Earlier today, on a webinar about future legal skills, I was asked to mention a thing that I wish I’d learned far earlier in my career. I did and I’ll blog about that later, but this post I’m going to devote instead to something else that I also mentioned on the webinar, that I am glad that I learned early on. Project management.

LHWP Phase 1A

I was lucky enough to cut my project management teeth on an immensely complex multi-billion-dollar cross-border civil engineering project on which I worked during the 1990s. That project was the Lesotho Highlands Water Project (LHWP) Phase 1A. It comprised the Katse Dam (pictured above) and a 6m diameter, 45km long tunnel that transferred water under the Maluti mountains and through a 72MW hydroelectric power station into the far smaller ‘Muela Dam. Then, on through a second, 37km delivery tunnel that emptied into a river that led eventually to a thirsty Johannesburg, South Africa. LHWP Phase 1A also included 200km of access roads and 120km of electricity transmission lines through the mountains and several construction villages.

For several years, the view from my office window was of that 185m high, 700m long concrete wall rising up from the valley floor, eventually trapping a lake of 2 billion cubic metres and a surface area of 38.5 square kilometres behind it. By the time it was complete, 2.32 million cubic metres of concrete had been poured into the wall. LHWP Phase 1A cost roughly $2.5 billion back then ($5.85 billion in 2020 dollars, apparently). The contract specifications and bills of quantity occupied several metres of bookshelf.

My perspective of project management is heavily shaped by that experience.

Legal Project Management

So, I was a bit bemused when ‘legal project management’ emerged as a discipline some years later. By that time, I was several years into carving out a new career for myself advising law firms on business management and strategy. I was especially bemused at suggestions that ‘legal’ project management is somehow far more complex and difficult than ‘ordinary’ project management. Not to be impolite, but this is nonsense.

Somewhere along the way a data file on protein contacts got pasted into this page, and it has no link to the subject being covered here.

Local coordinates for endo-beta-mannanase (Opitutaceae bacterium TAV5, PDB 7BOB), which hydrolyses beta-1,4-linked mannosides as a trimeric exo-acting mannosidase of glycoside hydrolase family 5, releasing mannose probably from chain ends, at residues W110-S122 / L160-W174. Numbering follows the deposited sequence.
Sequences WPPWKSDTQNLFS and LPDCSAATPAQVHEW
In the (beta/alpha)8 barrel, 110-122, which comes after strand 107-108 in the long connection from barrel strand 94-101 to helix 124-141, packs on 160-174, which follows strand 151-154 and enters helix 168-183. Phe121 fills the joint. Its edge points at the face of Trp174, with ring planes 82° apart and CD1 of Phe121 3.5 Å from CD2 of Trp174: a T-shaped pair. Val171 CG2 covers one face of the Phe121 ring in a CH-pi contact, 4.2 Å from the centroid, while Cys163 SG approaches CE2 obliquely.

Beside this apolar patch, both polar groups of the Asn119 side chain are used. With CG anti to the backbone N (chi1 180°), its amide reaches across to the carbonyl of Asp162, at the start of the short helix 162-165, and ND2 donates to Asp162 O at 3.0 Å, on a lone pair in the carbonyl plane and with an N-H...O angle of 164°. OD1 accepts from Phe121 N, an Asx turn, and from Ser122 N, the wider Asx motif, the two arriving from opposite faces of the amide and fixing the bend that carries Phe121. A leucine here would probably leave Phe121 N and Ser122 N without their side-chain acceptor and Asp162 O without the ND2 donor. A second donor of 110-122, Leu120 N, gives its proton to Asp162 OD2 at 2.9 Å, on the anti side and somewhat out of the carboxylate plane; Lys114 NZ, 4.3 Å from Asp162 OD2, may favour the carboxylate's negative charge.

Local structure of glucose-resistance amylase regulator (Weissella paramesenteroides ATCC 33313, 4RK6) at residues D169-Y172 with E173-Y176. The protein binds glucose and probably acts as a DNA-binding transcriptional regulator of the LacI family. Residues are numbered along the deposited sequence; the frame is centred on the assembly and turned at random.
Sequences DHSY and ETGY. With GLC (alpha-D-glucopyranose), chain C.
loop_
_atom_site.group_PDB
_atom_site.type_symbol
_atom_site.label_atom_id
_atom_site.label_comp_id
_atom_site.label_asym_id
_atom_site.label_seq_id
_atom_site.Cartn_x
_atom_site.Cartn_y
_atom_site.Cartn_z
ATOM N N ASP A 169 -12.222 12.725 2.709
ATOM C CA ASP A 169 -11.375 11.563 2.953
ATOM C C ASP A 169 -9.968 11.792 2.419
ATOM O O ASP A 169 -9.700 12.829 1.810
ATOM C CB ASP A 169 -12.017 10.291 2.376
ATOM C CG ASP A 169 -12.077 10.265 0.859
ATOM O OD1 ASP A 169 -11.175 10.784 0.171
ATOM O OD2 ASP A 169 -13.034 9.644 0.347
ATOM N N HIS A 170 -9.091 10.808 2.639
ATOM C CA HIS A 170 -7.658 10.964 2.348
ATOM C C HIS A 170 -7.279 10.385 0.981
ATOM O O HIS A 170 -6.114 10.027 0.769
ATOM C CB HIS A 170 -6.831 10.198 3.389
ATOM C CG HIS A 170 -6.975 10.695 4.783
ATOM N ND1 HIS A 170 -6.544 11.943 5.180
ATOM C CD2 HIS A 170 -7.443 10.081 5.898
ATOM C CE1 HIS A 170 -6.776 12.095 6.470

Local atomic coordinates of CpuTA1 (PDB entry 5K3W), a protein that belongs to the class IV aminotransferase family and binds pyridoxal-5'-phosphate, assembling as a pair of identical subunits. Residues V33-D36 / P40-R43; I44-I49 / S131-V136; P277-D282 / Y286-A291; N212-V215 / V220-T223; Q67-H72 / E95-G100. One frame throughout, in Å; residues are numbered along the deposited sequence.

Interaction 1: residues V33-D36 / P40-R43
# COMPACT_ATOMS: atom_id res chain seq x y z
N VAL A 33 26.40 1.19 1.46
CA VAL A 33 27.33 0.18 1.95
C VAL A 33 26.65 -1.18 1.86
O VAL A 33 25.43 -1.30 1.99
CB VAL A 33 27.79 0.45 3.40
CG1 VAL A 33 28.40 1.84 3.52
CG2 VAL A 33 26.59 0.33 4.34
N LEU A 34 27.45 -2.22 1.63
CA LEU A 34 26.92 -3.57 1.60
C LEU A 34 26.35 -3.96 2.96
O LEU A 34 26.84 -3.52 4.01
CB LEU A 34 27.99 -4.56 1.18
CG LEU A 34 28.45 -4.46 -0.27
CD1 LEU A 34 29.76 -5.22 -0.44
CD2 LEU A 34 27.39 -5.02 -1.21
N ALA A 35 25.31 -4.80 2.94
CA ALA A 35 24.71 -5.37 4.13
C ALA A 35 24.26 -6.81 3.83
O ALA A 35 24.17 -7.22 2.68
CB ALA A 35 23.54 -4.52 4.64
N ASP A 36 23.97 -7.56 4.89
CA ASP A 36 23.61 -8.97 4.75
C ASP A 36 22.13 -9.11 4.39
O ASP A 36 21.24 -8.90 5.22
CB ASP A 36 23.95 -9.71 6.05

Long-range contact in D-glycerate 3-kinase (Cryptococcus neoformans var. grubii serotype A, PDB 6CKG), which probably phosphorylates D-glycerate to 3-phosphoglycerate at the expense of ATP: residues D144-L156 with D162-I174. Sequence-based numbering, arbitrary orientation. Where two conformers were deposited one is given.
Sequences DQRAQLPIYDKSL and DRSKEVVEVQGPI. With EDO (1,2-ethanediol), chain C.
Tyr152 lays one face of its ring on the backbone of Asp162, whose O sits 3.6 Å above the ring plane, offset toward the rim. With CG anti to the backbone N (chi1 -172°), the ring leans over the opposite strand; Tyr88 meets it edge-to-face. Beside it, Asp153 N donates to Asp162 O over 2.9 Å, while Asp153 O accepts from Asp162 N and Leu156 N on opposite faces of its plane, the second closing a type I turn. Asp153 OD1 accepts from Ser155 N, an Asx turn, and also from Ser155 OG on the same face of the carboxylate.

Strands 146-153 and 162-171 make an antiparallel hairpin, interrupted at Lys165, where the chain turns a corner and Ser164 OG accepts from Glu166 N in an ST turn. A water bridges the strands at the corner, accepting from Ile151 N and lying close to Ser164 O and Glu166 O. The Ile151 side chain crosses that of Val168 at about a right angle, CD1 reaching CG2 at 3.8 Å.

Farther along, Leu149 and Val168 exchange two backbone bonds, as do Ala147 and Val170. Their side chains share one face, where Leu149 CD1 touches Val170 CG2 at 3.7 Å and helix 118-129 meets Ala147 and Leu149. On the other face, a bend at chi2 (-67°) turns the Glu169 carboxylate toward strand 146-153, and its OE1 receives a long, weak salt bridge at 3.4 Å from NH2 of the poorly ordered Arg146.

Last month, I co-presented with my friend Mo Zain Ajaz a session on legal project management at the annual conference of The Junior Lawyers Division of the Law Society of England & Wales. I spoke about project management in general and Mo described specific examples from his work as Chief Operations Officer for Legal and General Counsel at the UK’s electricity distribution network company, National Grid. At the start of our session, we ran a poll asking participants where they thought legal project management fell on a scale of 5 (really complex and difficult) down to 1 (really simple.) Almost every single vote was up towards the ‘really complex and difficult’ side. This is disturbing.

Extrapolating, we apparently have a whole new generation of lawyers out there who believe that managing their projects, their work, is complex and difficult. If that is true, then it is also tragic. With the right knowledge and skills, there seems to me no reason at all why the management of legal projects should be anything but simple and intuitive. The skills are not hard to master and the digital tools available today are a far cry from the Gantt charts of the 1990s. Yes, the substance of the legal work is often complex and difficult, with significant potential for scope variation. That is true. But the process of ensuring that the work is delivered to the client within scope and budget, on time and to the required level of quality should be far simpler than it is often made out to be.

Mo commented that ‘legal project managers’ in the law firms that he encounters are typically limited to tracking expenditure and they have no discretion to influence the project itself. This is a great pity. Project management at its most basic level does involve such rudimentary tracking, of course, but there is so much more to it. Far more value can be gained from using project management techniques to redefine legal processes at all levels (not just ‘commoditised’ services) to discover better ways to deliver what the client needs, enhance efficiency and manage risk. If project managers are being hired merely to act as cost clerks, then that is an opportunity missed and not very conducive to keeping the project managers in the firm!

The webinar

The webinar today was organised by Forte Markets (thank you!) and very ably moderated by April Brousseau (Global Lead – Clifford Chance Create & Innovation). My fellow-panelists were Hussain Hadi (Head of Middle East Publishing at Lexis Nexis), former Linklaters colleague Allison Hosking (now Director of Knowledge and Legal Transformation at Al Tamimi & Company in Dubai), Erika Pagano (Head of Legal Innovation and Design at Wavelength Simmons), Ramez Dandan (Regional Chief Technology Officer at Microsoft in the United Arab Emirates), and Rob Marrs (Head of Education at the Law Society of Scotland).